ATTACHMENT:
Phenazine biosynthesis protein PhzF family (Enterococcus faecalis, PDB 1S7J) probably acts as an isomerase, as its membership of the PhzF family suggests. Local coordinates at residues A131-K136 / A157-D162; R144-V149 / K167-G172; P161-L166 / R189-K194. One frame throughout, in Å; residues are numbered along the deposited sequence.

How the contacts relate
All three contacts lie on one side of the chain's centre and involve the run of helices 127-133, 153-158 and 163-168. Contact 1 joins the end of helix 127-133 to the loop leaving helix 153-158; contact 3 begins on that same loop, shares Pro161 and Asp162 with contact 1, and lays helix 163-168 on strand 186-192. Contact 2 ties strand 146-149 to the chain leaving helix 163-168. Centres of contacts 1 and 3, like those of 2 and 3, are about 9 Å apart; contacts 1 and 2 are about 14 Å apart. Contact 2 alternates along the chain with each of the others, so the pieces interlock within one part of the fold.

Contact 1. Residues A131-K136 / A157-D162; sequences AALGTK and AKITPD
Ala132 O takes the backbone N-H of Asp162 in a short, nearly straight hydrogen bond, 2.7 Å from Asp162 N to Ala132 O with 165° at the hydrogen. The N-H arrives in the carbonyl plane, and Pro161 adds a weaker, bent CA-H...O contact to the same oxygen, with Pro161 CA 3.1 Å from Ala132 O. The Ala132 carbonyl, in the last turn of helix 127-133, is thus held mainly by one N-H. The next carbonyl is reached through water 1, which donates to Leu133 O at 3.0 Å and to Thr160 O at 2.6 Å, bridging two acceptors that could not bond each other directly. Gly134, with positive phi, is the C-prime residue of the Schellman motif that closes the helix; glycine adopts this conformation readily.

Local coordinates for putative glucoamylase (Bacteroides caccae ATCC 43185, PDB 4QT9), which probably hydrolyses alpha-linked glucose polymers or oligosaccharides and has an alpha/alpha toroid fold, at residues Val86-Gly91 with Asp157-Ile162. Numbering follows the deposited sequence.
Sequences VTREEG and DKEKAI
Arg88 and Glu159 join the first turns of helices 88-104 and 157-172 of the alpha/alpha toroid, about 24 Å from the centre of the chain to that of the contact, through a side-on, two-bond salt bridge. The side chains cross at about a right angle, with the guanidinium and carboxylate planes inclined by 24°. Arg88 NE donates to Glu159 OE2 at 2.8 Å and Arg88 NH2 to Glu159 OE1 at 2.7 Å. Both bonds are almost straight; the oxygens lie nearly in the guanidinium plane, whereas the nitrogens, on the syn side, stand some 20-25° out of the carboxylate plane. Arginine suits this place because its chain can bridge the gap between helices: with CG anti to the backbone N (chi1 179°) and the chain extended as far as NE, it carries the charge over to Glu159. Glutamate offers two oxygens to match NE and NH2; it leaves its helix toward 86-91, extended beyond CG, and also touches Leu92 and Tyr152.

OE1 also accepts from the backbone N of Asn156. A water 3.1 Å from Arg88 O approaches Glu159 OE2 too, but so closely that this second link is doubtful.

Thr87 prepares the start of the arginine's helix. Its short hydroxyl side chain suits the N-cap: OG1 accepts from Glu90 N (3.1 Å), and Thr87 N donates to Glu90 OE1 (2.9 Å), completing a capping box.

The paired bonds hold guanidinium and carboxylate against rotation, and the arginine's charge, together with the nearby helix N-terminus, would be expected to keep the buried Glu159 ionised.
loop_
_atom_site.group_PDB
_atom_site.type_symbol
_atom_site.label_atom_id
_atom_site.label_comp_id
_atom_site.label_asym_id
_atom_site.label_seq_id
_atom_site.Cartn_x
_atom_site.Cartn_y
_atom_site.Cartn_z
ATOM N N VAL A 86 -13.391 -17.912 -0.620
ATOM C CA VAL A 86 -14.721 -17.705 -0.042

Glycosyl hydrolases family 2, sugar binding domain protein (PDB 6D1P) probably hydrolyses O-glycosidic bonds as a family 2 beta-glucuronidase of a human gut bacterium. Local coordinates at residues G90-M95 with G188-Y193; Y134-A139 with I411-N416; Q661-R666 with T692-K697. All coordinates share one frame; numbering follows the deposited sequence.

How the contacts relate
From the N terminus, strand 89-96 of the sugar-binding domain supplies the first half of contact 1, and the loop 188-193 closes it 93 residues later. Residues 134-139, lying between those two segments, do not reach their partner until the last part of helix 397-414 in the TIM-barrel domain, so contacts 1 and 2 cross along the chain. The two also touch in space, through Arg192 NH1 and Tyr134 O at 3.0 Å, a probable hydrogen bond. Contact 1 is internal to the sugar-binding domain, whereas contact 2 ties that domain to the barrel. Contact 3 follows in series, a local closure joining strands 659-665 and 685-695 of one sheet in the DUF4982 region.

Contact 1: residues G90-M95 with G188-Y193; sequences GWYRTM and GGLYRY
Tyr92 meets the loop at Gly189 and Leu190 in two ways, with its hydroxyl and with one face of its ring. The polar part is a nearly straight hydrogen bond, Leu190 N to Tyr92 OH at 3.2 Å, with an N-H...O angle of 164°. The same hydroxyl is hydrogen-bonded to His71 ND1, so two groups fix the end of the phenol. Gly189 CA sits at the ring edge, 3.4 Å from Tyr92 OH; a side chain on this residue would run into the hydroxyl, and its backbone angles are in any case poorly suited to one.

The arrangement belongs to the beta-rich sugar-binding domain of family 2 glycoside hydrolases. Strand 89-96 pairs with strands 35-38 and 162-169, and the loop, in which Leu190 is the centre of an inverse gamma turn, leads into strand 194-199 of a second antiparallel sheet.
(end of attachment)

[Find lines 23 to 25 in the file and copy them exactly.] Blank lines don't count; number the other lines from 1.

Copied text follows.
ATOM C CA VAL A 86 -14.721 -17.705 -0.042

Glycosyl hydrolases family 2, sugar binding domain protein (PDB 6D1P) probably hydrolyses O-glycosidic bonds as a family 2 beta-glucuronidase of a human gut bacterium. Local coordinates at residues G90-M95 with G188-Y193; Y134-A139 with I411-N416; Q661-R666 with T692-K697. All coordinates share one frame; numbering follows the deposited sequence.

How the contacts relate